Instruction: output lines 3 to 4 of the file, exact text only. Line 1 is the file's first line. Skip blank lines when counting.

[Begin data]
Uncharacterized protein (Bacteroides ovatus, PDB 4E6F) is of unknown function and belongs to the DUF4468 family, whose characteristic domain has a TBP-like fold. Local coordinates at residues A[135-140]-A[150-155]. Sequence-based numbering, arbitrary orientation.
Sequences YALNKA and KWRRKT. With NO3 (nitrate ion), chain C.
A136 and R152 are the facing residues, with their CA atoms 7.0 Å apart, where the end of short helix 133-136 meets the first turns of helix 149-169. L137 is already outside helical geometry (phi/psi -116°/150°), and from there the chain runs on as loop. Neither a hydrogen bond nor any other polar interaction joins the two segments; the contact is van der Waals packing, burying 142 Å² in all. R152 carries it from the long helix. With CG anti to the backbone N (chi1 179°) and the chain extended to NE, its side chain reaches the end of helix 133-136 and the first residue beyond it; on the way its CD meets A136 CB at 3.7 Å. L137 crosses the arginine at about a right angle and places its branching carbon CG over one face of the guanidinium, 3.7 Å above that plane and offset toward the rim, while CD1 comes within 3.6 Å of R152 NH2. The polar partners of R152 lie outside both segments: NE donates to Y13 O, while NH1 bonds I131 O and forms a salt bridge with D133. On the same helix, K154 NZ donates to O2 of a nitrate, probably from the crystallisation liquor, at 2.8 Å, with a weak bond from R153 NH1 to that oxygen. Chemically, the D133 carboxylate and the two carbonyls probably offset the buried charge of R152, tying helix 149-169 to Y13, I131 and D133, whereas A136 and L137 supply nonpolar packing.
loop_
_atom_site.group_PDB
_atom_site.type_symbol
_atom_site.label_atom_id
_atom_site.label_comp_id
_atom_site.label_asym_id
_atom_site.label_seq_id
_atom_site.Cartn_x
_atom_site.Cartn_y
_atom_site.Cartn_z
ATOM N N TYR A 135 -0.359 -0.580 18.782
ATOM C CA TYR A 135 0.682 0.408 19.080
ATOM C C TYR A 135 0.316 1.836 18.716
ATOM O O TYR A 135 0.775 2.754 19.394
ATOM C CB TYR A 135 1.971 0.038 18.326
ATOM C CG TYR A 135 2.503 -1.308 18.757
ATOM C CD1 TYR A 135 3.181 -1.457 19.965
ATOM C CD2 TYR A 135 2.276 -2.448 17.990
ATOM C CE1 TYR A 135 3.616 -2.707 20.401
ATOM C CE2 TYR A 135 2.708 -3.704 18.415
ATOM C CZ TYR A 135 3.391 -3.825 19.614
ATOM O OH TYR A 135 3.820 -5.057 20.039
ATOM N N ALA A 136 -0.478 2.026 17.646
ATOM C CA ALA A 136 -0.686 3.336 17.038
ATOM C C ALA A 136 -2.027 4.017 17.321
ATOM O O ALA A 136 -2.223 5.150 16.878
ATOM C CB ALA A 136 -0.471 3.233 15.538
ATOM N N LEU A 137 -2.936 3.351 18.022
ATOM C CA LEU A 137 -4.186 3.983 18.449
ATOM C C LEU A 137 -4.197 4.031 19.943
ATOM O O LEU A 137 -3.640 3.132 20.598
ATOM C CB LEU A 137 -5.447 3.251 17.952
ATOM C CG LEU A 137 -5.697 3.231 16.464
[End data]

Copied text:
A136 and R152 are the facing residues, with their CA atoms 7.0 Å apart, where the end of short helix 133-136 meets the first turns of helix 149-169. L137 is already outside helical geometry (phi/psi -116°/150°), and from there the chain runs on as loop. Neither a hydrogen bond nor any other polar interaction joins the two segments; the contact is van der Waals packing, burying 142 Å² in all. R152 carries it from the long helix. With CG anti to the backbone N (chi1 179°) and the chain extended to NE, its side chain reaches the end of helix 133-136 and the first residue beyond it; on the way its CD meets A136 CB at 3.7 Å. L137 crosses the arginine at about a right angle and places its branching carbon CG over one face of the guanidinium, 3.7 Å above that plane and offset toward the rim, while CD1 comes within 3.6 Å of R152 NH2. The polar partners of R152 lie outside both segments: NE donates to Y13 O, while NH1 bonds I131 O and forms a salt bridge with D133. On the same helix, K154 NZ donates to O2 of a nitrate, probably from the crystallisation liquor, at 2.8 Å, with a weak bond from R153 NH1 to that oxygen. Chemically, the D133 carboxylate and the two carbonyls probably offset the buried charge of R152, tying helix 149-169 to Y13, I131 and D133, whereas A136 and L137 supply nonpolar packing.
loop_